Long scale length, low tuning, string tension, flexibility, construction, and inharmonicity

Discussion in 'Extended Range Guitars' started by Hollowway, Nov 1, 2017.

  1. bostjan

    bostjan MicroMetal Contributor

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    Bass strings, in general, are lighter than guitar strings. It's because of the geometry of the wrapping - there are more voids in bass strings, by design, typically.

    For guitar strings, take a 0.056" as an example:

    Stainless unit weight: .00060297 lb/in (Say this is 100% for reference)
    Nickel Plated Steel: .00057598 lb/in (95.5%)
    Phosphor Bronze: .00063477 ib/in (105.3%)
    Chromes (Stainless flat wound): .00059075 lb/in (98.0%)
    Bass: .00053791 lb/in (89.2%)

    For an electric guitar, the best you're going to get with a D'Addario product, in terms of tension, is the Stainless Steel.

    Of course, if you made a plain steel .056", it'd have a unit weight of about .000695 lb/in (115.3%), but you'd need a torch or at least a dremel to trim the end of the string. :lol:

    When I worked as a tech, I had a couple of customers who played acoustic guitars with plain G strings on them. I actually blunted a pair of diagonal cutters the first time. :p
     
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  2. vansinn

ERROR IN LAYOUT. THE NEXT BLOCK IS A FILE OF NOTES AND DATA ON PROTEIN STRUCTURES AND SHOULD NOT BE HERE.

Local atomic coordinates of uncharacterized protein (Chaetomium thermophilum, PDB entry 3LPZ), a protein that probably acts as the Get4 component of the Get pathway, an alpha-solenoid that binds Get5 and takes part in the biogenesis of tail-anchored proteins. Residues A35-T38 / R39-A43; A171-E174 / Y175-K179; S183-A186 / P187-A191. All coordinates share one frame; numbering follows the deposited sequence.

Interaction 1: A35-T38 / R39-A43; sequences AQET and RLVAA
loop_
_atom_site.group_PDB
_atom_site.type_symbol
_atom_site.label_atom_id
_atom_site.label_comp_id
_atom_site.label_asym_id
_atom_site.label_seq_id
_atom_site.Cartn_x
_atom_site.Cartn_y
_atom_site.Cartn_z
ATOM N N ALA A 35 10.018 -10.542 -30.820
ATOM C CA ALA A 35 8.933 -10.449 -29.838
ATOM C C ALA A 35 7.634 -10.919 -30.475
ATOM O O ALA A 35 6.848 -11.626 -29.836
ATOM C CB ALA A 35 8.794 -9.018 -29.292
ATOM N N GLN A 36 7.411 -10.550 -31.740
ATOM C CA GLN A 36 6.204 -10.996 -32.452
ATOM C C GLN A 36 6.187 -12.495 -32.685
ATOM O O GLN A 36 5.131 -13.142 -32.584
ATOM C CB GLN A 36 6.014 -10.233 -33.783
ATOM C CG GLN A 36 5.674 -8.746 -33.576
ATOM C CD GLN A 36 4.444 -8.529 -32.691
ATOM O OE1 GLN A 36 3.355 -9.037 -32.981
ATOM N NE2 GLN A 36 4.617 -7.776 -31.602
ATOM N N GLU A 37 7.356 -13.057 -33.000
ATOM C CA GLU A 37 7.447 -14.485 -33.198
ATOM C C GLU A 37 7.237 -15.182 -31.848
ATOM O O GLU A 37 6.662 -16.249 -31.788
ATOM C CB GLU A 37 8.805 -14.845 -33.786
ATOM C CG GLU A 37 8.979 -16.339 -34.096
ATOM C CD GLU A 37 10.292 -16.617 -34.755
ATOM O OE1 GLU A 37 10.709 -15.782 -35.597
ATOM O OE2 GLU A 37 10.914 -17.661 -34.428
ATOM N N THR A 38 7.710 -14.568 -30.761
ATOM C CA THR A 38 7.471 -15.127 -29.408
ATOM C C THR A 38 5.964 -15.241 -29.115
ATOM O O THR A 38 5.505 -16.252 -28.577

vansinn ShredNeck into Beck

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    I see what you mean, and agree.
    My suggestion would be a slight alternative:
    Derive the math needed to express not which string [construction, materials, tension, stiffness] to use for a wanted tuning at a wanted scale, but rather, which combination of scale and string is the most efficient for a wanted tuning.

    Some form of argumentation:
    I had a 26.5" Riot 8, which did not at all work for me on the 8th string - too short scale, and it didn't matter which different string gauges, types of steel, tension, I tried.
    Before this, I'd tried a couple 25.5" guitars, which were absolutely horrible.
    I'd also tried an Ibanez 27", which worked somewhat better.

    On the Riot 26.5", I found thicker strings to work worse than thinner - which in return felt too loose.

    My [too] few experiments with 8-stringers and strings has led me to believe somewhere between 27.5" and 28.5" will be ideal for most normal 8-string tunings, utilizing not too thick, not too thin/slinky strings.

    On bass, I've worked with 34" and 35".
    My Wolf 35" 7-stringer worked almost fine with the stock Titanium-coated .125 B-string.
    An Ernie Ball .130 did not at all make things better, sounding too dull/dark.
    A D'Addario .135 XL worked much better, feeling just right in tension, but didn't sound as good/crisp as the stock .125; interesting..
     
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  3. bostjan